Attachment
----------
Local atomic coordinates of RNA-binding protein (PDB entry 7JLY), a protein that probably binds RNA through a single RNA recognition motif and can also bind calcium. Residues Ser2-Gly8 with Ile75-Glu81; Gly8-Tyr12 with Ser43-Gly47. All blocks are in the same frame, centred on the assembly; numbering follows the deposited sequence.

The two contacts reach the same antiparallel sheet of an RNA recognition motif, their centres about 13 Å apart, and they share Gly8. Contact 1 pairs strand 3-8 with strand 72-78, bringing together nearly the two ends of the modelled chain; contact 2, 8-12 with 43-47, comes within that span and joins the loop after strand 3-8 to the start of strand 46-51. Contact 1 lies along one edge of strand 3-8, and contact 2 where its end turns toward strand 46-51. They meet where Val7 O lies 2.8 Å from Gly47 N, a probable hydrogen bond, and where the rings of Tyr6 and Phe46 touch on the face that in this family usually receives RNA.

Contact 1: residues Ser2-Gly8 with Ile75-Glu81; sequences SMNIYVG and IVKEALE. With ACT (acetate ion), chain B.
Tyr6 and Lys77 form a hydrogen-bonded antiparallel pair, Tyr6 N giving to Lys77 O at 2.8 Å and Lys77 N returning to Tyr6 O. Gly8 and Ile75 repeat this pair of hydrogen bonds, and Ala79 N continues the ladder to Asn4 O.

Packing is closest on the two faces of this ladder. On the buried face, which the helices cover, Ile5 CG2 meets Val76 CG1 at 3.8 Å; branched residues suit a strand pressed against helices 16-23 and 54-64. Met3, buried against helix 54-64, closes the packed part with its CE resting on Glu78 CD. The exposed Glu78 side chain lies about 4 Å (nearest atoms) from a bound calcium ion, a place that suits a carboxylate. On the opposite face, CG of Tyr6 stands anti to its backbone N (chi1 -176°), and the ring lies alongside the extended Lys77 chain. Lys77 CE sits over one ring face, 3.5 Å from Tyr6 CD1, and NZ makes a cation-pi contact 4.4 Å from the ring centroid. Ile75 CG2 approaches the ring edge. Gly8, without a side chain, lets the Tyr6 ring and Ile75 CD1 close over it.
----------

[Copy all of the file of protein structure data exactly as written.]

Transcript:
Local atomic coordinates of RNA-binding protein (PDB entry 7JLY), a protein that probably binds RNA through a single RNA recognition motif and can also bind calcium. Residues Ser2-Gly8 with Ile75-Glu81; Gly8-Tyr12 with Ser43-Gly47. All blocks are in the same frame, centred on the assembly; numbering follows the deposited sequence.

The two contacts reach the same antiparallel sheet of an RNA recognition motif, their centres about 13 Å apart, and they share Gly8. Contact 1 pairs strand 3-8 with strand 72-78, bringing together nearly the two ends of the modelled chain; contact 2, 8-12 with 43-47, comes within that span and joins the loop after strand 3-8 to the start of strand 46-51. Contact 1 lies along one edge of strand 3-8, and contact 2 where its end turns toward strand 46-51. They meet where Val7 O lies 2.8 Å from Gly47 N, a probable hydrogen bond, and where the rings of Tyr6 and Phe46 touch on the face that in this family usually receives RNA.

Contact 1: residues Ser2-Gly8 with Ile75-Glu81; sequences SMNIYVG and IVKEALE. With ACT (acetate ion), chain B.
Tyr6 and Lys77 form a hydrogen-bonded antiparallel pair, Tyr6 N giving to Lys77 O at 2.8 Å and Lys77 N returning to Tyr6 O. Gly8 and Ile75 repeat this pair of hydrogen bonds, and Ala79 N continues the ladder to Asn4 O.

Packing is closest on the two faces of this ladder. On the buried face, which the helices cover, Ile5 CG2 meets Val76 CG1 at 3.8 Å; branched residues suit a strand pressed against helices 16-23 and 54-64. Met3, buried against helix 54-64, closes the packed part with its CE resting on Glu78 CD. The exposed Glu78 side chain lies about 4 Å (nearest atoms) from a bound calcium ion, a place that suits a carboxylate. On the opposite face, CG of Tyr6 stands anti to its backbone N (chi1 -176°), and the ring lies alongside the extended Lys77 chain. Lys77 CE sits over one ring face, 3.5 Å from Tyr6 CD1, and NZ makes a cation-pi contact 4.4 Å from the ring centroid. Ile75 CG2 approaches the ring edge. Gly8, without a side chain, lets the Tyr6 ring and Ile75 CD1 close over it.